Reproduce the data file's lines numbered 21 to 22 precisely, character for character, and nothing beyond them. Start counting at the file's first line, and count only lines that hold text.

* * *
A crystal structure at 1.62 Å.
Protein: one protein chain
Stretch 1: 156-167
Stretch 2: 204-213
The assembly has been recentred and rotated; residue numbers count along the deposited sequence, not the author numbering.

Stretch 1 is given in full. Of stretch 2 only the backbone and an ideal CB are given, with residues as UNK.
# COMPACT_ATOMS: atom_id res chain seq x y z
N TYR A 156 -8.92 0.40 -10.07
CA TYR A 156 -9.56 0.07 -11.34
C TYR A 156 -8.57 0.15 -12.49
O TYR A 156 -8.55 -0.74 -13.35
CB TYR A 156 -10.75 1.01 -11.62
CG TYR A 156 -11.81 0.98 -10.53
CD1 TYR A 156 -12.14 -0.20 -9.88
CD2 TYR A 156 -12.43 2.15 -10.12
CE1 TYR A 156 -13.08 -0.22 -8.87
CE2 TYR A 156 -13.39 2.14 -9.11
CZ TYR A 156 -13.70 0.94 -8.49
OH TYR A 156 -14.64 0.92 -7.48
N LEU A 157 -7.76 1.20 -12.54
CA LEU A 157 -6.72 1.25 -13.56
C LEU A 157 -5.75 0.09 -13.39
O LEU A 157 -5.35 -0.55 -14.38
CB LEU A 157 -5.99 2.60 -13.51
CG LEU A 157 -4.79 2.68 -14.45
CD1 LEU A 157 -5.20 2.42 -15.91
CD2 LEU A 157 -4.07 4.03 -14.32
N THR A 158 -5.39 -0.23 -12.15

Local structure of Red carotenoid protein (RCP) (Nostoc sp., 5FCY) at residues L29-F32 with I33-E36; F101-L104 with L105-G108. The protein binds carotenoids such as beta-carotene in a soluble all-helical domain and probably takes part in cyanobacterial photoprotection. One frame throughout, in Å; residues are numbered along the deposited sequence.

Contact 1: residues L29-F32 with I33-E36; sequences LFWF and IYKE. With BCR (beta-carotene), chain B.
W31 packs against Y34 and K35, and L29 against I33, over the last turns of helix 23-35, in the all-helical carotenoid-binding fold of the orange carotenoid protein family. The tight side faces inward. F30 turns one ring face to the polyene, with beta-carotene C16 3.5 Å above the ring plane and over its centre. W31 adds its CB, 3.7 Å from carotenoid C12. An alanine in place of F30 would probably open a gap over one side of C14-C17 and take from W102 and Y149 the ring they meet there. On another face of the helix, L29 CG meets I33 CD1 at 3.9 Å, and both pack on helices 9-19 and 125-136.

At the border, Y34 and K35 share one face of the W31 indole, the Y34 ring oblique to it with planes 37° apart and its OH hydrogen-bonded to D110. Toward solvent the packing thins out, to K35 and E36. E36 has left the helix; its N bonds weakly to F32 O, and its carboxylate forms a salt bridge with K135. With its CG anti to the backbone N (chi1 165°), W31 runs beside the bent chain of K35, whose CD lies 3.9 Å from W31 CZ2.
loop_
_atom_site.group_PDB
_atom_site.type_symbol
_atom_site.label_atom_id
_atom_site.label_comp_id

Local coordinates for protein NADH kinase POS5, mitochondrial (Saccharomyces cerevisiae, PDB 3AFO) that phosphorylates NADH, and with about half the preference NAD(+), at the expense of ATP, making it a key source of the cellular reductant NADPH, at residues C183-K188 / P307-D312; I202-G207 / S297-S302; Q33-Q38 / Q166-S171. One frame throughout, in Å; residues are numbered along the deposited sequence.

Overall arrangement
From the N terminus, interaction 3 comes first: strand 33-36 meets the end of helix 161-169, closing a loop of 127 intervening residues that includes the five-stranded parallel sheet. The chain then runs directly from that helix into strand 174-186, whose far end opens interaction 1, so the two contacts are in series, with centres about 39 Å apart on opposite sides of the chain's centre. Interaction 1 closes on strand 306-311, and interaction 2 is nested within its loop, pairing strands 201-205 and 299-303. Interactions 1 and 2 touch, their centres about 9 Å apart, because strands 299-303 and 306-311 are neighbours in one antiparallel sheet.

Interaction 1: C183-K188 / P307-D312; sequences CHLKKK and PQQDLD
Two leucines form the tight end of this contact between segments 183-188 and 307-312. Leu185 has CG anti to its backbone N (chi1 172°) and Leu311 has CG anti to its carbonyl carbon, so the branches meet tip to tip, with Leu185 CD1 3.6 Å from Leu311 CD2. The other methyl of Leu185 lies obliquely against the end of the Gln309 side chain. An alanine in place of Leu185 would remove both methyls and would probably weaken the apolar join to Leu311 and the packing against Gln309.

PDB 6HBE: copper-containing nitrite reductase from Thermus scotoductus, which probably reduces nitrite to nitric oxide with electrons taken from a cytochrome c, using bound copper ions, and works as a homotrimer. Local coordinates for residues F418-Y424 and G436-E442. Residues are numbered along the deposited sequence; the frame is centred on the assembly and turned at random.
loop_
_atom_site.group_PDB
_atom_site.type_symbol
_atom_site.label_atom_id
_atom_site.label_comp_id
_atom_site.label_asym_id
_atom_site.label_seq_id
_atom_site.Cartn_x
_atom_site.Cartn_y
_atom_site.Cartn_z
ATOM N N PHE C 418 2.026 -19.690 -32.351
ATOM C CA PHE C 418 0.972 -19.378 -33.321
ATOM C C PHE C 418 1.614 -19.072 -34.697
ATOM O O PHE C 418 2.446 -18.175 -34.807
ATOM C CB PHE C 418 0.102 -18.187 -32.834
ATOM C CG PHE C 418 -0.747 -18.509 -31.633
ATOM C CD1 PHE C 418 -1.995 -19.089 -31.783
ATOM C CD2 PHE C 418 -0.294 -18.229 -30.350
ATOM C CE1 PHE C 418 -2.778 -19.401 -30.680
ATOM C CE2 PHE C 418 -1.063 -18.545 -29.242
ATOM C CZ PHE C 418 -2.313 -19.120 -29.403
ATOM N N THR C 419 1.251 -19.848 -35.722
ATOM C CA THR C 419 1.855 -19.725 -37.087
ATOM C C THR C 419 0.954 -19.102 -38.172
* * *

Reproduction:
CA LEU A 157 -6.72 1.25 -13.56
C LEU A 157 -5.75 0.09 -13.39